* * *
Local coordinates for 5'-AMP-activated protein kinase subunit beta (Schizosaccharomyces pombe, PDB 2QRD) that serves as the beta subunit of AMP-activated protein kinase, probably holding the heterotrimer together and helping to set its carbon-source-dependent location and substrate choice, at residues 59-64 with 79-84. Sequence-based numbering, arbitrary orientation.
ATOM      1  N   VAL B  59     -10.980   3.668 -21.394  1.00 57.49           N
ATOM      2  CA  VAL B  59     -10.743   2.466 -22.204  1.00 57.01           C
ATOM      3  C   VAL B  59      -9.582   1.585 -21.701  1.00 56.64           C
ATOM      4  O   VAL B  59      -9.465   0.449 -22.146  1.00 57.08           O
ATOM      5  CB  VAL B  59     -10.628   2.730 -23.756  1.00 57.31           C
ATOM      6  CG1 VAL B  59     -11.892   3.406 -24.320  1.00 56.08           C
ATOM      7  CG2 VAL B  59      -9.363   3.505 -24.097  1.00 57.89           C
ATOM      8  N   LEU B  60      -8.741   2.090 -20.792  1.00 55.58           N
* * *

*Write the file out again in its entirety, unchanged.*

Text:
Local coordinates for 5'-AMP-activated protein kinase subunit beta (Schizosaccharomyces pombe, PDB 2QRD) that serves as the beta subunit of AMP-activated protein kinase, probably holding the heterotrimer together and helping to set its carbon-source-dependent location and substrate choice, at residues 59-64 with 79-84. Sequence-based numbering, arbitrary orientation.
ATOM      1  N   VAL B  59     -10.980   3.668 -21.394  1.00 57.49           N
ATOM      2  CA  VAL B  59     -10.743   2.466 -22.204  1.00 57.01           C
ATOM      3  C   VAL B  59      -9.582   1.585 -21.701  1.00 56.64           C
ATOM      4  O   VAL B  59      -9.465   0.449 -22.146  1.00 57.08           O
ATOM      5  CB  VAL B  59     -10.628   2.730 -23.756  1.00 57.31           C
ATOM      6  CG1 VAL B  59     -11.892   3.406 -24.320  1.00 56.08           C
ATOM      7  CG2 VAL B  59      -9.363   3.505 -24.097  1.00 57.89           C
ATOM      8  N   LEU B  60      -8.741   2.090 -20.792  1.00 55.58           N